Live music and hospitality have been severely impacted by the government’s response to the coronavirus pandemic (and let’s be clear, it is government policy, not the virus itself which has caused such damage in both sectors). The government has, in my humble opinion, displayed an alarmingly puritanical attitude towards hospitality in particular, and live music to a lesser degree, in its imposition of restrictions to limit the spread of the virus (hospitality accounts for a tiny fraction (just 2%) of infections in the UK and both hospitality and classical music venues have made huge efforts to ensure they are “covid-secure” to keep customers/audiences safe). Both industries have been unfairly scapegoated by government, and the result is that many hospitality and music/arts venues has suffered severe financial losses. Both industries rely on paying customers – buying food, drinks and concert tickets – and when customers are non-existent or very limited due to social distancing, these industries suffer, some irretrievably. 

In addition, both industries rely upon supply chains and “behind the scenes” workers: when a restaurant or concert venue closes, the knock-on effect is highly damaging to a wider group of people/jobs beyond those directly involved with the venue.

In recent months performers have protested outside parliament to draw attention to the plight of the performing arts, and in early October HospoDemo organised a similar protest to highlight the difficulties experienced in the hospitality sector this year. It was supported by a number of leading British chefs and chef-patrons, including Yotam Ottolenghi, Jason Atherton and Tom Aikens. The second HospoDemo is tomorrow, 7 December, and its aim is to protest the tougher tier-system restrictions, introduced in England on 2 December, which will cause many in hospitality to miss out on vital trade in the run up to Christmas, and will force many pubs, restaurants and hotels to close for good. 

Because I have a personal, and, if you will, vested interest in the hospitality sector – and before 2020, my son believed that being a chef meant a job for life because “people will always need to be fed” – I am lending my support to HospoDemo. I can’t be at the protest in person, but I shall be doing my bit in an act of solidarity for an industry which has, like live music, been horribly impacted by coronavirus restrictions.  

Read more information about HospoDemo and its aims here 

jason-atherton-hospodemo
Chef Jason Atheron (centre) at the first HospoDemo (image: gastromasa.com)

In these troubled times, it is reassuring to know that there will always be Christmas music – from the sublime Carols from Kings to ridiculous Christmas pop songs which are played ad nauseum in shops (though less so this winter, since most shops have been closed!). Whatever your taste in Christmas music, there is a wealth to satisfy musicians’ and listeners’ appetite for it.

Composer Richard Blackford, a recent recipient of an Ivors Composer Award for his choral work Pietà (the world premiere of which I had the pleasure of attending at Poole Lighthouse last summer), has written a short piano piece ‘Christmas Dawn’, released today by Nimbus Records, which, I think, expresses a certain wistfulness in keeping with both the spirit of this strange year and the turning of the season, but which also has a charming warmth and tenderness, and an uplifting sense of hope for the new year.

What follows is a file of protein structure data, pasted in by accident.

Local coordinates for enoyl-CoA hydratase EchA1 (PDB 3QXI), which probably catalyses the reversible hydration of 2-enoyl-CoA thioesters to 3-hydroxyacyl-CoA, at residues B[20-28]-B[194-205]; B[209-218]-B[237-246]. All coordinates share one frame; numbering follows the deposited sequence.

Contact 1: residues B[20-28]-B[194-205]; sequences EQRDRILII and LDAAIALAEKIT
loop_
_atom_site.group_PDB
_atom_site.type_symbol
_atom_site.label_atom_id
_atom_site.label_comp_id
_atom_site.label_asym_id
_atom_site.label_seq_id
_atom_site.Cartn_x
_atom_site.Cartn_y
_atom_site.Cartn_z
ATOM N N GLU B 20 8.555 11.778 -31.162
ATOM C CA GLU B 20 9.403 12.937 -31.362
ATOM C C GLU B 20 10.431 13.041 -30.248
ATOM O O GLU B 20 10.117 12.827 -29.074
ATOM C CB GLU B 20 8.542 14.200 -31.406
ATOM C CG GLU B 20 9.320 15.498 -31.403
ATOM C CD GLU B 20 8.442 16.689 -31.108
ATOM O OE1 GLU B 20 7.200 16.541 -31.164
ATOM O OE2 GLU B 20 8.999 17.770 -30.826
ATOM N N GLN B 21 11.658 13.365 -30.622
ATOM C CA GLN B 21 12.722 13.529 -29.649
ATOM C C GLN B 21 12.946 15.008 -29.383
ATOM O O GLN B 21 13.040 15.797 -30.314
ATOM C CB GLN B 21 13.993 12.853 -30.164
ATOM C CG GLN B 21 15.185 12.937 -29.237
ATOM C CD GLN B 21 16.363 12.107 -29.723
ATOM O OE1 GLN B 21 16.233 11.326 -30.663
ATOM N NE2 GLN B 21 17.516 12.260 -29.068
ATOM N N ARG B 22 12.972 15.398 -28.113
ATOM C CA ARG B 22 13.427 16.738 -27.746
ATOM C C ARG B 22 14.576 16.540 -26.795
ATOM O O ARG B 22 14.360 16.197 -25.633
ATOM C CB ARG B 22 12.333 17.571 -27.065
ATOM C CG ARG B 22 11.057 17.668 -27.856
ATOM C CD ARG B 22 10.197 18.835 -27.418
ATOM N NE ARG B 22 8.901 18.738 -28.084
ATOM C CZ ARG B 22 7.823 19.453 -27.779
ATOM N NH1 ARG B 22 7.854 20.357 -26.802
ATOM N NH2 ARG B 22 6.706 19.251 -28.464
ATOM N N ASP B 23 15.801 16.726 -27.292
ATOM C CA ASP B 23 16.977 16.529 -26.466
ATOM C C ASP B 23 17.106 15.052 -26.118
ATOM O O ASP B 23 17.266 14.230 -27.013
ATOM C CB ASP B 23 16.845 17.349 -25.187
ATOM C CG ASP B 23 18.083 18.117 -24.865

Richard Blackford explains how the piece came about:

In November 2020 I was asked by Em Marshall-Luck, Founder-Director of the English Music Festival, to write a piece for her Christmas Garland concert at short notice. Having promoted a successful two-day festival in St Mary’s Church, Horsham, Em’s belief in the vital importance of offering live music-making during the COVID pandemic was stronger than ever. I decided to write a short, atmospheric piano piece Christmas Dawn, in support of her….the festival and those who were willing to travel to Horsham to hear the music played live.

This attractive and very appealing piano miniature has a hymn-like quality, and begins with a simple lyrical melody over a chordal bass line. You can well imagine a SATB choir singing this, and I even found myself imagining words to fit the melody as I played it.

As the melody develops, the texture and figurations become more expansive. A brief contrasting section introduces ppp staccato chords in the treble, with an answering quaver figure in the left hand. Delicate and a little playful, it suggests snowflakes, the sparkle of Christmas lights or the excitement of children on Christmas Day. The main theme returns, this time richer and more joyful, and with a more florid accompaniment, before the music returns to the simplicity of the opening, closing with a prayer-like cadence and a brief, final sparkle in the last chord.

The piece has been recorded by pianist Simon Callaghan, who brings a persuasive warmth and spaciousness to the music. For those who would like to learn the piece, the sheet music is also available and I would say it is around Grade 6 level. There are a couple of tricky corners, including some large chords (which small-handed pianists could spread) and some passages of cross-rhythms, but the piece offers plenty of scope for expressive playing and I’m sure many amateur pianists would thoroughly enjoy it. In addition to its choral flavour, I particularly like the contrasting textures and some unexpectedly piquant harmonies and colourful modulations.

Recommended

Download the track

Purchase the sheet music

I hope the music and the video will give pleasure at a time when Christmas cheer is much needed. – Richard Blackford

Meet the Artist interview with Richard Blackford


Richard Blackford studied at the Royal College of Music London, where he was awarded the Tagore Gold Medal and the Mendelssohn Scholarship, then in Italy, on a Leverhulme Award, with Hans Werner Henze. He was subsequently first Composer-in-Residence at Balliol College Oxford and later with the Brno Philharmonic. He completed his Doctorate at Bristol University, where he has also been Lecturer in Advanced Orchestration. His music, which includes three operas, two ballets and many works for orchestra, chorus and chamber ensembles, has been performed and broadcast all over the world and has been recorded on Sony Classical, Warner Classics, Decca, Signum and Nimbus labels.